This month, Wiley will release Probiotics and Health Claims, a book that investigates the food, feed, and pharmaceutical applications and assessment procedures of probiotics around the world. We sat down with the book’s two editors, Wolfgang Kneifel and Seppo Salminen, to pick their brains about what, exactly, the term “probiotics” means, and how they predict probiotics will be used in the future.

  • What are probiotic microorganisms?
    The scientific definition has undergone some revision during the last decades. Briefly, probiotics are live microorganisms which exert certain beneficial properties to the host (human or animal) depending on their activity and cell density. The spectrum of effects seems to be increasing, and the mechanisms of action are not fully investigated so far, consequently opening up interesting perspectives for future research.
  • What are some of the most common ways probiotics are used in commercial products?
    In principle, there are three types of probiotic vehicles: food products (of which fermented dairy products can be regarded as the dominating segment), pharmaceutical preparations and dietary supplements (which come in different formats, ranging from capsules to tablets, drops and powders), and probiotic feeds.
  • How are probiotics developed?
    Usually, the development process of probiotics is a multidisciplinary one, where microbiologists, medical experts, nutritionists and technologists are cooperating. When formulating a defined product, these scientists start with an extensive screening of isolate candidates and then consider individual properties (e.g. identity and taxonomy, safety, stability, resistance, functional and technological criteria). Often, probiotics have been selected out of hundreds of possible candidates. They are assessed not only in laboratory tests and models, but also in dynamic models, followed by clinical trials under double-blind placebo-controlled conditions. Further in-depth information is contained in our book.
  • Are probiotics ever used for harm instead of health?
    Never. If so, they would not carry the name “probiotic”.
  • What do you think the future holds for companies and products which seek to make health claims?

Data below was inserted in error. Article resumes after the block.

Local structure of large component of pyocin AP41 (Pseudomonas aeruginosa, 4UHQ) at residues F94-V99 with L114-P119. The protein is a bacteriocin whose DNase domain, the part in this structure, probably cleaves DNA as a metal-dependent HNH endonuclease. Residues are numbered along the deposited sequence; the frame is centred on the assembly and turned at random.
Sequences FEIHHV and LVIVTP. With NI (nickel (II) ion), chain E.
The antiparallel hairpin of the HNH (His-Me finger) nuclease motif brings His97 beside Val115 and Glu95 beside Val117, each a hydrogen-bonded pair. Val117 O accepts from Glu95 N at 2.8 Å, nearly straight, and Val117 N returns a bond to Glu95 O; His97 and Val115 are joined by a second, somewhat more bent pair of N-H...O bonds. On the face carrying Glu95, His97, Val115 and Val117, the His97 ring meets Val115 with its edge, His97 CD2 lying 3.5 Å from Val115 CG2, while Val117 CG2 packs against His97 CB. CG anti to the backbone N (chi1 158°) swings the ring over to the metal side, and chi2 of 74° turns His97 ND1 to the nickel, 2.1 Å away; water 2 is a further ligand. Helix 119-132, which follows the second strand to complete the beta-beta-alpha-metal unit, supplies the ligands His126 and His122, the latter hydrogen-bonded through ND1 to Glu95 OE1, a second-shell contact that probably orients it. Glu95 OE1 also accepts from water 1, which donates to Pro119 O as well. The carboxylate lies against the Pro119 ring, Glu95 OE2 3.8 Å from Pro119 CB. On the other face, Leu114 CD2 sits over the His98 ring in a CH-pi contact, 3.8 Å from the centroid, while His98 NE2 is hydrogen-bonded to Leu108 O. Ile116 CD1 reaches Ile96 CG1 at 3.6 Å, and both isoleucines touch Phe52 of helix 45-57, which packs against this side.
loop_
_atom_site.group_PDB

There is some evidence that both sides—i.e. the applicant (industry) as well as the assessing bodies—are undergoing a demanding period of progress and development. Very few probiotic claims worldwide have been officially endorsed. As discussion is still ongoing on this subject, it is difficult to foresee to what degree food product development, in general, will be affected health claim regulation in the future.
  • What is the most important piece of advice you can offer to non-scientists regarding probiotics?
    Advice of scientists to non-scientists needs to be simple and meaningful. In this context, scientists should be able to produce these sorts of statements, such as the following: “Probiotics can be regarded as the most prominent pacesetters bridging the two areas health and food like no other product. Probiotic foods are not to be seen necessarily as therapeutics, but they are a proper and attractive way of improving well-being, preventing discomfort, and reducing the risk of diseases.”
  • What inspired you to study Food Science?
    It was mainly the challenge of this topic’s inherent interdisciplinary nature.
  • In your lifetime, what would you consider to be the most significant scientific discovery in Food Science?
    Different milestones can be seen in the development of Food Sciences during the last 20-30 years, e.g. the invention of new processes guaranteeing maximum preservation of important nutrients and maintaining product quality and shelf-life. However, one particularly notable development is the advance of international networking for food safety issues. There is no doubt that food crises have shaken consumers as well as producers; however, the number of food crises has not increased. Rather, food crises have become more easily and readily recognizable due to global monitoring and control mechanisms, which causes them to appear to have become more numerous.

    Related work from these authors
    Handbook of Probiotics and Prebiotics, 2nd Edition
    by Yuan Kun Lee and Seppo Salminen